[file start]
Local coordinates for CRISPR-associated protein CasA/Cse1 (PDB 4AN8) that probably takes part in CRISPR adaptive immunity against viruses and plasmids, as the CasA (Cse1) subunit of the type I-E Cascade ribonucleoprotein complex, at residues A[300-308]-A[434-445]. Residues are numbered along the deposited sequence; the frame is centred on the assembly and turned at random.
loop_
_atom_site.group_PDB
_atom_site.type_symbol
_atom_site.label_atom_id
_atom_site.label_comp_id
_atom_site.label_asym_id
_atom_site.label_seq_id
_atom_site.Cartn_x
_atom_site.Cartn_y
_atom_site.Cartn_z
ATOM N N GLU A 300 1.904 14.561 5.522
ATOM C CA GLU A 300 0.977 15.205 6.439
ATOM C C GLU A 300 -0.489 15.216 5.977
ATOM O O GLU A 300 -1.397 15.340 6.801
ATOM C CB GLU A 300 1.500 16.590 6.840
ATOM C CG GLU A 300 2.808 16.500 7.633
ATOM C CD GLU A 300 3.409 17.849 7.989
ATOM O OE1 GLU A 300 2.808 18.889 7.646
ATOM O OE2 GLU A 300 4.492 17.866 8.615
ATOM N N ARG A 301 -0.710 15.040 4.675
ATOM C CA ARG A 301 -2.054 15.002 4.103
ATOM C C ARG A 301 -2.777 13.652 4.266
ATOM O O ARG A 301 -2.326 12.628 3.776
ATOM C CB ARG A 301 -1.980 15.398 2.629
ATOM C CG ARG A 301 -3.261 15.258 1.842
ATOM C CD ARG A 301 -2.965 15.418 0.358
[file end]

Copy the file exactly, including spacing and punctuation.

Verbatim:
Local coordinates for CRISPR-associated protein CasA/Cse1 (PDB 4AN8) that probably takes part in CRISPR adaptive immunity against viruses and plasmids, as the CasA (Cse1) subunit of the type I-E Cascade ribonucleoprotein complex, at residues A[300-308]-A[434-445]. Residues are numbered along the deposited sequence; the frame is centred on the assembly and turned at random.
loop_
_atom_site.group_PDB
_atom_site.type_symbol
_atom_site.label_atom_id
_atom_site.label_comp_id
_atom_site.label_asym_id
_atom_site.label_seq_id
_atom_site.Cartn_x
_atom_site.Cartn_y
_atom_site.Cartn_z
ATOM N N GLU A 300 1.904 14.561 5.522
ATOM C CA GLU A 300 0.977 15.205 6.439
ATOM C C GLU A 300 -0.489 15.216 5.977
ATOM O O GLU A 300 -1.397 15.340 6.801
ATOM C CB GLU A 300 1.500 16.590 6.840
ATOM C CG GLU A 300 2.808 16.500 7.633
ATOM C CD GLU A 300 3.409 17.849 7.989
ATOM O OE1 GLU A 300 2.808 18.889 7.646
ATOM O OE2 GLU A 300 4.492 17.866 8.615
ATOM N N ARG A 301 -0.710 15.040 4.675
ATOM C CA ARG A 301 -2.054 15.002 4.103
ATOM C C ARG A 301 -2.777 13.652 4.266
ATOM O O ARG A 301 -2.326 12.628 3.776
ATOM C CB ARG A 301 -1.980 15.398 2.629
ATOM C CG ARG A 301 -3.261 15.258 1.842
ATOM C CD ARG A 301 -2.965 15.418 0.358